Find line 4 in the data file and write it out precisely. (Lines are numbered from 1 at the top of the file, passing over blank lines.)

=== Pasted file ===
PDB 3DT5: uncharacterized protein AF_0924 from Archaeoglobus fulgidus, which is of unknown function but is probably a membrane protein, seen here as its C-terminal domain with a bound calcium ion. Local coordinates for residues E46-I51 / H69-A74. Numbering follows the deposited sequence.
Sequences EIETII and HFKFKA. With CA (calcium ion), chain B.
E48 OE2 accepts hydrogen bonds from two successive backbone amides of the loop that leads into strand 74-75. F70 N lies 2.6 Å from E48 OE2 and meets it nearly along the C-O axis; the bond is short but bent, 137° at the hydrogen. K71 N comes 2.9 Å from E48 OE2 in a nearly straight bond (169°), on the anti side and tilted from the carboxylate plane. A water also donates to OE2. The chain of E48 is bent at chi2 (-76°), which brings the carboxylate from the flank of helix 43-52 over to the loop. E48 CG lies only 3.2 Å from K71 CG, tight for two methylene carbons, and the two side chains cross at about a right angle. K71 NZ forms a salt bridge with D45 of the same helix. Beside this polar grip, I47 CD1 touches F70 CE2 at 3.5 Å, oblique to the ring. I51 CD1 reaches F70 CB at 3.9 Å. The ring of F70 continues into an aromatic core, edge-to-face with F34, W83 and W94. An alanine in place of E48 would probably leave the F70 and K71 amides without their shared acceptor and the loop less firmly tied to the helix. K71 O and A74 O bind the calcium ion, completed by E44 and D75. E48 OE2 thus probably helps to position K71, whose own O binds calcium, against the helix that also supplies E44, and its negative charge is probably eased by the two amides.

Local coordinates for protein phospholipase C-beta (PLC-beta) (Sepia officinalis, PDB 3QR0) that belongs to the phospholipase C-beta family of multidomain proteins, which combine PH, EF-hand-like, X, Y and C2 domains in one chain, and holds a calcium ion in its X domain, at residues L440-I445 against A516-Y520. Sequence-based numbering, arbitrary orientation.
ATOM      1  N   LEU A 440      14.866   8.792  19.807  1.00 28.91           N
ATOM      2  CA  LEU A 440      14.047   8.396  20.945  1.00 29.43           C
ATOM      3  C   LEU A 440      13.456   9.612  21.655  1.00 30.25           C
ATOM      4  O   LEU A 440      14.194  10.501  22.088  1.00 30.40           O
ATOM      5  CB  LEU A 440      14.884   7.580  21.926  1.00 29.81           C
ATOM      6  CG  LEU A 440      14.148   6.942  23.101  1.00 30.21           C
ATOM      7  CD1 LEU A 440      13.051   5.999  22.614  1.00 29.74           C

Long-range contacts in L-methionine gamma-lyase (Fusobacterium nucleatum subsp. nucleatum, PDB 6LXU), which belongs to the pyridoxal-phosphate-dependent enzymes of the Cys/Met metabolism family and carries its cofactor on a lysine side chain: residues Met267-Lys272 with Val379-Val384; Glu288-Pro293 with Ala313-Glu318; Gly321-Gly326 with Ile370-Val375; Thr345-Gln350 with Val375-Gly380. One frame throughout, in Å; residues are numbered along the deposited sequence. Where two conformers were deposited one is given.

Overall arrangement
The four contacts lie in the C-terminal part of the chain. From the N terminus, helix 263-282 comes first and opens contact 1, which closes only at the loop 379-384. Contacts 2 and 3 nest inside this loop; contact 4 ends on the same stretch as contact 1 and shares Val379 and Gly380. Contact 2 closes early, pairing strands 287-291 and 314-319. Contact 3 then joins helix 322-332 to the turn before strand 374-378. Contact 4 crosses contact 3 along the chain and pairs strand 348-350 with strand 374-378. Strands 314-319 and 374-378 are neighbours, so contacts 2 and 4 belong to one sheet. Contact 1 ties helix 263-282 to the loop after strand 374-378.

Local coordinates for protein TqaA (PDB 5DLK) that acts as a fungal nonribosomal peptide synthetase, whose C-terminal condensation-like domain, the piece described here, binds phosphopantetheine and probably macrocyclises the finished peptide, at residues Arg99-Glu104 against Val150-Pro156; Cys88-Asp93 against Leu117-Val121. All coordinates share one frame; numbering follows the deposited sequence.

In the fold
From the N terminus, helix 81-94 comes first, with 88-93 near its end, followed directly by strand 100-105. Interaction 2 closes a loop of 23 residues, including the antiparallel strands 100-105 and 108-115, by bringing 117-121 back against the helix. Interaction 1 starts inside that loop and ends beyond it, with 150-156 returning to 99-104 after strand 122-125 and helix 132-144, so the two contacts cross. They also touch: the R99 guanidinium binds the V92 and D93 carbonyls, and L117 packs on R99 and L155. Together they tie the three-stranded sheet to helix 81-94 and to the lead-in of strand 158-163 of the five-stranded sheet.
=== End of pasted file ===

Local coordinates for protein phospholipase C-beta (PLC-beta) (Sepia officinalis, PDB 3QR0) that belongs to the phospholipase C-beta family of multidomain proteins, which combine PH, EF-hand-like, X, Y and C2 domains in one chain, and holds a calcium ion in its X domain, at residues L440-I445 against A516-Y520. Sequence-based numbering, arbitrary orientation.